Many industries tend to run in identifiable cycles. Financial services, the auto industry, entertainment–they all have cycles. Because the security industry isn’t nearly as old as any of these, it hasn’t had much of a chance to establish such cycles. But one seems to be appearing now in the form of renewed criticism and distaste for offensive security research.

The most recent cycle has been building momentum for some time now, but the jumping off point may have come last month in a talk by Adobe security and privacy chief Brad Arkin. The gist of the talk was that defenders need to focus their energy on making exploitation and attacks more expensive for the bad guys. However that happens–whether it’s through the addition of exploit mitigation technologies, deploying sandboxes or any number of other techniques–raising the cost of attacks should be the priority.

“I would say to the researchers here, work on defense. This is where you’re going to make a difference,” Arkin said. “If you come up with a new offensive technology, the bad guys will use it.”

That’s in contrast to the mentality that has prevailed among many software companies and security professionals, who often focus on finding and fixing as many security vulnerabilities as possible. The more bugs you fix, the fewer there are for the attackers to exploit, after all.

That’s true, of course, but it ignores the fact that the number of total bugs is unknowable and constantly changing. And, it also ignores the fact that many attackers don’t ever bother with zero days; there’s no need. There are so many older vulnerabilities that are lying unpatched on millions and millions of machines out there that it’s a waste of time and money for attackers to look for new ones to exploit.
“Financially motivated attackers don’t invest in original research. It’s too expensive these days,” Arkin said. “It’s pen testers or it’s nation states or the people funded by them. That research is done by professional bad guys who have financial horizons that far exceed those of financially motivated bad guys.”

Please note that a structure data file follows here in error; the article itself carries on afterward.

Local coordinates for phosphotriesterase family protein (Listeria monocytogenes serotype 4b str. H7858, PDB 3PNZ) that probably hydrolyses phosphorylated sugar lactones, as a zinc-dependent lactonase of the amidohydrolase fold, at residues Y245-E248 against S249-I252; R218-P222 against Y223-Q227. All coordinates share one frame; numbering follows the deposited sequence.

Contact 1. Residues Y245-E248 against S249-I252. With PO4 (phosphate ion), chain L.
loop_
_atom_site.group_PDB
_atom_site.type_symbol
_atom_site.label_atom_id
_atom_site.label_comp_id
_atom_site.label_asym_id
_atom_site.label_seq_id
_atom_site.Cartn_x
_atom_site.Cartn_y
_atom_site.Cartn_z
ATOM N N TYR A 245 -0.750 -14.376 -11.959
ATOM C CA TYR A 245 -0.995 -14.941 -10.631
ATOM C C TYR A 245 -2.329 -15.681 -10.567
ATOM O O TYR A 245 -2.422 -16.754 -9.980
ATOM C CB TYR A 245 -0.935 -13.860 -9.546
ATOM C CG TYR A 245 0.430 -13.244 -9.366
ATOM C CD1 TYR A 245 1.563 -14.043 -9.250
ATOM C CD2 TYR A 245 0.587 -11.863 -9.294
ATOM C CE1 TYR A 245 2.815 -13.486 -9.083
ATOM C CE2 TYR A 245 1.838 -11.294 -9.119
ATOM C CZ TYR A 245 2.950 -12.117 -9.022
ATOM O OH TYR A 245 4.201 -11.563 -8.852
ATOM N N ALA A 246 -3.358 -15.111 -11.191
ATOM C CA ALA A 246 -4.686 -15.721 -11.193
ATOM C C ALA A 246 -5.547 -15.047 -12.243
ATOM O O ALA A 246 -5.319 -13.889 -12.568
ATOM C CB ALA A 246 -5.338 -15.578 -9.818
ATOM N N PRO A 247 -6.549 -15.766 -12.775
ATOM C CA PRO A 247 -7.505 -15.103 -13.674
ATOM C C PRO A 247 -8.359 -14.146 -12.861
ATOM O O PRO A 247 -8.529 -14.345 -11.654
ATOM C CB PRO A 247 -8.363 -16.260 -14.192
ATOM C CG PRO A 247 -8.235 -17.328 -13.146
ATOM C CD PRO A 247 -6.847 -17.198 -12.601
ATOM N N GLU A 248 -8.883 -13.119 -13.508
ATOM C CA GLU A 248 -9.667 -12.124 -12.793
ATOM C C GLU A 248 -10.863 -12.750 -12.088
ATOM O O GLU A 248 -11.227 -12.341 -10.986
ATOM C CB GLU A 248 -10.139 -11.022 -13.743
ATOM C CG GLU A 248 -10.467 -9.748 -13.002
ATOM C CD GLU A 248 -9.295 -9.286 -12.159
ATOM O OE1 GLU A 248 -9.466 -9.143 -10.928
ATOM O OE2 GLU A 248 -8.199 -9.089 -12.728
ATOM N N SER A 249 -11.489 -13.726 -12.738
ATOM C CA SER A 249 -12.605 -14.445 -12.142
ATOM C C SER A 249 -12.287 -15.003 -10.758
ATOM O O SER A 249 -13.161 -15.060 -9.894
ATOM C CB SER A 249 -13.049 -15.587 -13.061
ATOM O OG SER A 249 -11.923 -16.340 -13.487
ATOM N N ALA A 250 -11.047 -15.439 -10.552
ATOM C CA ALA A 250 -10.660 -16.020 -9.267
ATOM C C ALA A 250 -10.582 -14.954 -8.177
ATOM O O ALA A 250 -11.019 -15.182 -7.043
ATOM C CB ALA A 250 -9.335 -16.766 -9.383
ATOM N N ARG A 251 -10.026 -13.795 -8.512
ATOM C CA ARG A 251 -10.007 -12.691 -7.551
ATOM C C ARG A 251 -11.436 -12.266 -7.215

At last week’s RSA Conference there were more murmurs about the relative value of offensive security research, too. The ongoing debate about the sale of bugs–whether it’s on the black market, the grey area of government sales or to legitimate entities such as the Zero Day Initiative–includes some in the security community who are of the mind that selling vulnerabilities is an inherently shady activity. That discussion came up many times over the course of the week, with a predictable lack of agreement on the subject.

The problem, opponents of bug sales say, is that regardless of who you sell the bug to, you have no way of knowing against whom that vulnerability might ultimately be used. Some researchers say that’s not their problem; they do the research and make the sale and what happens after that is up to the buyer and out of their hands.

With the Pwn2Own contest at CanSecWest scheduled for later this week, the conversation will likely not just continue, but amp up. Offense is at the fore at CanSecWest, not just during Pwn2Own, but during the conference talks, as well, and rare is the year that a major bug or exploitation technique isn’t revealed there.

This is not the first time this carousel has spun round this way. Ten or fifteen years ago, as legitimate security research was making its way into the mainstream, many vendors had reactions bordering on anaphylactic shock when a researcher reported a bug to them or went public with it after a lack of response. Large software companies, including Microsoft and Oracle, would in some cases refuse to deal with researchers at all or slow the process down to such a point that it was impossible for the researchers to know whether the bug would ever be fixed.

That led to the brain-melting disclosure debate, which has never gone away, and it also led to the establishment of formal security response programs and organizations at many companies. Later, it helped spur the bug bounty programs run by companies such as Google, Mozilla and others, to reward security researchers who chose to report their findings to the vendors privately.

So, as often happens, what was old is now new again. But this time it has the added spice of cyberwar hysteria, with legions of highly trained foreign attackers using zero days stolen from some secret NSA database. Maybe that’s happening. Who knows? But what’s definitely happening is that researchers are selling bugs to a variety of people and organizations, some legitimate and others not. And as long as serious bugs can command six figures, that’s never going to end and neither will offensive security research.

Categories: Microsoft, Vulnerabilities

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